Friday, March 12, 2010

Modern Asceticism

With thanks to Rev. Everett Hobbs

St Benedict believed that the monastic observance is a continuous Lent: at all times the lifestyle of a monastic ought to have a Lenten quality. Lent was a season of joy and celebration for Benedict. He admonished his followers to fulfill their Lenten observances with the joy of the Holy Spirit. Our observance is in a ready and spontaneous spirit of joyful live.
Benedict was refreshingly gentle with his followers, calling for a focused purity of observance. He was concerned that our Lenten journey should come from the heart and not merely external observances. Benedict tells us to deny our body some food , some drink, some sleep, some chatter, some joking, and let us await Holy Easter with the joy of spiritual desire. Benedict believed that Lent led to a deepened spirituality maturity. Benedictine spirituality is earthy, embodied, and genuine; our Lent must be the same. We must be authentic in our pilgrimage through Lent, the Tridum and resurrection.
Most of my adult life I wrestled with a sense of inadequacy at observing the call to practices of asceticism There were periodic successes but I mostly failed at fasting and self-denial. I was making attempts, with the best on intentions, on my own strength. Rather than listening to God for guidance, I defined asceticism and then attempted to follow my own program... I finally came to realize that God hands us our asceticism through the normal circumstances of everyday life. We only need to attentive to these opportunities. For many of us, asceticism might include hours spent looking after children, taking time to be present to aging parents or someone hurting, and attending countless meetings. Speaking kindly when we'd rather speak a sharp word.... and making healthy eating and exercise choices are all examples of ways we are called to an asceticism that is God-directed and opens our heart towards the divine...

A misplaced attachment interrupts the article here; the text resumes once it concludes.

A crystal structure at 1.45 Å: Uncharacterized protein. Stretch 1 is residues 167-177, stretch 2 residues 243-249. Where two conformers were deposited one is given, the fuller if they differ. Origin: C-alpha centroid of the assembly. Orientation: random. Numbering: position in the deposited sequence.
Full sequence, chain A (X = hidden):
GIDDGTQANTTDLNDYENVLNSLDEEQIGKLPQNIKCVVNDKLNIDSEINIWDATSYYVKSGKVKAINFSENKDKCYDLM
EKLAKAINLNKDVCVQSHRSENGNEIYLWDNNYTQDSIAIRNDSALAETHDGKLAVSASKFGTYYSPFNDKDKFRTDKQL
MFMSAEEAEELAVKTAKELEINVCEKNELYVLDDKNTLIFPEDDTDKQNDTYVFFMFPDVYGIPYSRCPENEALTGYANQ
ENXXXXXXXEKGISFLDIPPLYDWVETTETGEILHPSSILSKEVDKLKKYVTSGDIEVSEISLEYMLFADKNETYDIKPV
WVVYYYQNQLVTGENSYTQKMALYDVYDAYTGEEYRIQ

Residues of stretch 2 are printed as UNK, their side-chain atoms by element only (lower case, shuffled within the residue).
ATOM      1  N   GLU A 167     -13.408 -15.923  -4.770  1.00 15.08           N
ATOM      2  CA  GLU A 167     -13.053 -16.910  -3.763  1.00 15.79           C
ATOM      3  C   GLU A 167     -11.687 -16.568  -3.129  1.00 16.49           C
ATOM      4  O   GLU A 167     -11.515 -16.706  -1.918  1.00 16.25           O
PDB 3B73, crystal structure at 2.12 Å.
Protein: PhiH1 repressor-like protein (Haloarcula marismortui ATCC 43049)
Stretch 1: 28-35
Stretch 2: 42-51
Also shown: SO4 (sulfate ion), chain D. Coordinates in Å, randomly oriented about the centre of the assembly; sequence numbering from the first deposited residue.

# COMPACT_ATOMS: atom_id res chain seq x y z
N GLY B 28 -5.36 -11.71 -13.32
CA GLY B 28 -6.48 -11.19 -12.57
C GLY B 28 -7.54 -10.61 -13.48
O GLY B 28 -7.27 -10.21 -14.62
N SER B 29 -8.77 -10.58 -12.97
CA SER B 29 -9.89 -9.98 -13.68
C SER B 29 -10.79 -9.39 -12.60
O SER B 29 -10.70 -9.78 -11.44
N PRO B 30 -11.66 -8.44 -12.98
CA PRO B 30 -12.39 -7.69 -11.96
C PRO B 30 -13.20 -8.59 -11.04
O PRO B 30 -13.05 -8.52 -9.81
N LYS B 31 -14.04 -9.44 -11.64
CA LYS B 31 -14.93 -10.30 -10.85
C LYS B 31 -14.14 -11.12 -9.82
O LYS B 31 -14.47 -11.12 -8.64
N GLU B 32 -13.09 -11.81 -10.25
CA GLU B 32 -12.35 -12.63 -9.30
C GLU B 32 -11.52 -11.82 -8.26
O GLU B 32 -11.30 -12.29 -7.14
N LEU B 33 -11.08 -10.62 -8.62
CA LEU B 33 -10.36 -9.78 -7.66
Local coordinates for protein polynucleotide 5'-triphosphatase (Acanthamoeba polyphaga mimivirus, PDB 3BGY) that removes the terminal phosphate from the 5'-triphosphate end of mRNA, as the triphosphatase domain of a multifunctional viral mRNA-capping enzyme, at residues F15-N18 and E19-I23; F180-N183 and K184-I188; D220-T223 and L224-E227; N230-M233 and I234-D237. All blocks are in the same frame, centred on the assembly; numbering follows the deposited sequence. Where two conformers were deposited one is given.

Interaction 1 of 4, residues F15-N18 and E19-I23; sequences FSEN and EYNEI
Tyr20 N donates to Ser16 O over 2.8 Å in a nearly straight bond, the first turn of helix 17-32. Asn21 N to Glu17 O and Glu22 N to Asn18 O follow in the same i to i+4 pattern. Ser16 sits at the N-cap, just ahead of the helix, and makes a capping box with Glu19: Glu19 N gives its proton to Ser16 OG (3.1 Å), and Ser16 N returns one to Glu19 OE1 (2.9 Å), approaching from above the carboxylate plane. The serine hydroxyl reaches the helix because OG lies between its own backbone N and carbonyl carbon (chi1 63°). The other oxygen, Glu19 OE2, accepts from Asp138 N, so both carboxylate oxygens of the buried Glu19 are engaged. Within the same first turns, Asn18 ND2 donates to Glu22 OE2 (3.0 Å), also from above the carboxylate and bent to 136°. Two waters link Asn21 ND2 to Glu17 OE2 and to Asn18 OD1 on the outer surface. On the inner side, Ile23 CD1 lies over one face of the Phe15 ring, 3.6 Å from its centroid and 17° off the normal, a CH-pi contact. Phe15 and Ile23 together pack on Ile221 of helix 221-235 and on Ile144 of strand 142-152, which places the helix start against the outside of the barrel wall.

With authentic asceticism, God awakens us to our attitudes, motives, passions, desires, and lifestyle. This requires prayerful discernment around where the Image of Christ is expressed and dwells in our life. This also entails the recognition of what is not Christ. Asceticism is a way of letting go of all that burdens and hinders our growing close to Jesus.For example, irritations are an opportunity for ascetical observance and deepening self-awareness. When we are irritated, we have an opportunity to listen within and learn what the dynamic is and how we are called to let something go... Meetings are an opportunity for ascetical practice...Carefully preparing in advance... Being fully present, mentally and emotionally...
An authentic asceticism exposes our interior attachments, addictions, compulsions, and dependencies. This asceticism also gives us the strength to face our little idols and let go of them... An authentic asceticism challenges us to live in vulnerability and to courageously reveal ourselves to our family, friends and community...

-Laura Swan Engaging Benedict

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